Should you ask questions during and at the end of an interview? Yes of course. Questioning is an indication that you have been listening and also forms part of participation.
It is a good idea to formulate a list of questions you wish to ask during or at the end of an interview during your interview preparation. Take some time to think of these as not only do they give you more information regarding the position you are being interviewed for, but also show the interviewer more about you.
It is perfectly acceptable to have these questions written down and refer to your notes during the interview.
The questions that you prepare in advance can also show that you have done some research regarding the Company that is your prospective employer. Again, this is a positive point from the viewpoint of the interviewer. You may want to ask about products, market share and even focus upon a case study, putting this as a question.
Other previously prepared questions can contain information you need prior to acceptance of this position if it is offered, such as salary, benefits and career prospects. It may be that these areas are covered during the interview and if this is the case, you can mentally tick these questions off as already asked but by having such subjects ready as questions you will make sure you find out all you need to know.
In addition to your prepared questions, be ready to ask impromptu questions during the interview itself. These questions can be requests for clarification or to develop areas of the conversation so that you can show your skills in such areas. Questioning in this manner shows the interviewer that you have a good grasp of what has been said so far during the interview and that you have good listening skills.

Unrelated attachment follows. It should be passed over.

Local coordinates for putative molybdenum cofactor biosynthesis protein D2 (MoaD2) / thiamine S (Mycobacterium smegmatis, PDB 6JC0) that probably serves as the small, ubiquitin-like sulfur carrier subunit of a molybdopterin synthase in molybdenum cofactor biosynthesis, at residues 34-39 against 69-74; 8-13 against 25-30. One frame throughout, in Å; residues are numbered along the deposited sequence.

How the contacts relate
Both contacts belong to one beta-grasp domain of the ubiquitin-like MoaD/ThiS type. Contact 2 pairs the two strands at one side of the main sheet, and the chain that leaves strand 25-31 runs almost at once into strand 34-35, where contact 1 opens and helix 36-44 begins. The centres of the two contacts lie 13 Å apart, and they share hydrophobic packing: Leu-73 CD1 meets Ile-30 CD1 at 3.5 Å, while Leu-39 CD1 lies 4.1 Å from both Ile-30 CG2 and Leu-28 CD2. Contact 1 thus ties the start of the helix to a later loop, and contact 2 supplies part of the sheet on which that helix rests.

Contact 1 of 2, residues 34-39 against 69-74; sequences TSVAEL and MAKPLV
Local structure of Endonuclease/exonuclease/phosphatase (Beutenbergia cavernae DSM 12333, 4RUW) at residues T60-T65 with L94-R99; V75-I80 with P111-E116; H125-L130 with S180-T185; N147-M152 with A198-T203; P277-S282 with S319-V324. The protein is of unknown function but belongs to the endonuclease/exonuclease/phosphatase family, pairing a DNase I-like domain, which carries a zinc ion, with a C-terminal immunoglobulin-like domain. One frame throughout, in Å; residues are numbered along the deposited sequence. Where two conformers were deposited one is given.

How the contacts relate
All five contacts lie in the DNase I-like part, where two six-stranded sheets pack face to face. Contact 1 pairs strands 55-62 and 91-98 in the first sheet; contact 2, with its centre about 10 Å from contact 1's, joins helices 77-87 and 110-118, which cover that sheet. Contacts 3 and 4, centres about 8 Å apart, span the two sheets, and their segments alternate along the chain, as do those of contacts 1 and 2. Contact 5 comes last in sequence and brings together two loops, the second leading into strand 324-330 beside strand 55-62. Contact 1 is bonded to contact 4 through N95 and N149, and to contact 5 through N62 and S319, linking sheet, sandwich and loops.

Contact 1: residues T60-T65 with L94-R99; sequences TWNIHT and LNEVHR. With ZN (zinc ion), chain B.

In most cases, your questions should be 'open' ones, using key words such as how, what, when and other similar words that cannot be answered with a yes or a no. This method will provide you with the most information and will help avoid multiple questions on the same subject. While on the subject of multiple questions, keep each question focused and tight, do not ask more than one question at a time or there is likelihood that one or more question will not be answered.
Be comfortable with your questioning, the interviewer will be expecting them and will even give you an opportunity, generally at the end of the interview for you to ask as many questions as you need.
The questions you should ask need to cover any gaps in information regarding the position available that occur during the interview and anything you need to know that will help you decide if this is the job that you want.